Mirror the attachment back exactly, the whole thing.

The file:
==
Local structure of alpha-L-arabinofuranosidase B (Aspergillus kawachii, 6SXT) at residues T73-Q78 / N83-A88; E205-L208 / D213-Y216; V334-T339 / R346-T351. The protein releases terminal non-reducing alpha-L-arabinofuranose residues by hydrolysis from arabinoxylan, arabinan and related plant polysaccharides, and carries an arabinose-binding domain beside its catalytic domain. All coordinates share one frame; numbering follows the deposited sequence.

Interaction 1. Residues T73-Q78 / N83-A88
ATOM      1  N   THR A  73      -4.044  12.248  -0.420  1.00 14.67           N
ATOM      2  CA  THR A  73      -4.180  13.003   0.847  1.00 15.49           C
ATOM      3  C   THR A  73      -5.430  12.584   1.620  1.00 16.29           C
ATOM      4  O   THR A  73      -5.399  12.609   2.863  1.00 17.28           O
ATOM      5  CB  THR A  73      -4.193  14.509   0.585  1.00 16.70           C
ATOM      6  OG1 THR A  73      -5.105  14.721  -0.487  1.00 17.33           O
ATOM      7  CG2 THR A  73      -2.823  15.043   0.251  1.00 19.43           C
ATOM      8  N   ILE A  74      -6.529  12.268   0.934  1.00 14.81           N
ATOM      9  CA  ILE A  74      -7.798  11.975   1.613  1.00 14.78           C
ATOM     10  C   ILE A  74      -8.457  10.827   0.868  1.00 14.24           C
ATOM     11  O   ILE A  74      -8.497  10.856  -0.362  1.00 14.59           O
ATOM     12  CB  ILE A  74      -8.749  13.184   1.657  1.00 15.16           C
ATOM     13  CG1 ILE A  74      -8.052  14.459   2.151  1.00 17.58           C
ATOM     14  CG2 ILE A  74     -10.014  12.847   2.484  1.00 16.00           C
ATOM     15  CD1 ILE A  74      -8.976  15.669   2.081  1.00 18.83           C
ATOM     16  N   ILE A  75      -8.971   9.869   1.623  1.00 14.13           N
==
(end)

Local structure of alpha-L-arabinofuranosidase B (Aspergillus kawachii, 6SXT) at residues T73-Q78 / N83-A88; E205-L208 / D213-Y216; V334-T339 / R346-T351. The protein releases terminal non-reducing alpha-L-arabinofuranose residues by hydrolysis from arabinoxylan, arabinan and related plant polysaccharides, and carries an arabinose-binding domain beside its catalytic domain. All coordinates share one frame; numbering follows the deposited sequence.

Interaction 1. Residues T73-Q78 / N83-A88
ATOM      1  N   THR A  73      -4.044  12.248  -0.420  1.00 14.67           N
ATOM      2  CA  THR A  73      -4.180  13.003   0.847  1.00 15.49           C
ATOM      3  C   THR A  73      -5.430  12.584   1.620  1.00 16.29           C
ATOM      4  O   THR A  73      -5.399  12.609   2.863  1.00 17.28           O
ATOM      5  CB  THR A  73      -4.193  14.509   0.585  1.00 16.70           C
ATOM      6  OG1 THR A  73      -5.105  14.721  -0.487  1.00 17.33           O
ATOM      7  CG2 THR A  73      -2.823  15.043   0.251  1.00 19.43           C
ATOM      8  N   ILE A  74      -6.529  12.268   0.934  1.00 14.81           N
ATOM      9  CA  ILE A  74      -7.798  11.975   1.613  1.00 14.78           C
ATOM     10  C   ILE A  74      -8.457  10.827   0.868  1.00 14.24           C
ATOM     11  O   ILE A  74      -8.497  10.856  -0.362  1.00 14.59           O
ATOM     12  CB  ILE A  74      -8.749  13.184   1.657  1.00 15.16           C
ATOM     13  CG1 ILE A  74      -8.052  14.459   2.151  1.00 17.58           C
ATOM     14  CG2 ILE A  74     -10.014  12.847   2.484  1.00 16.00           C
ATOM     15  CD1 ILE A  74      -8.976  15.669   2.081  1.00 18.83           C
ATOM     16  N   ILE A  75      -8.971   9.869   1.623  1.00 14.13           N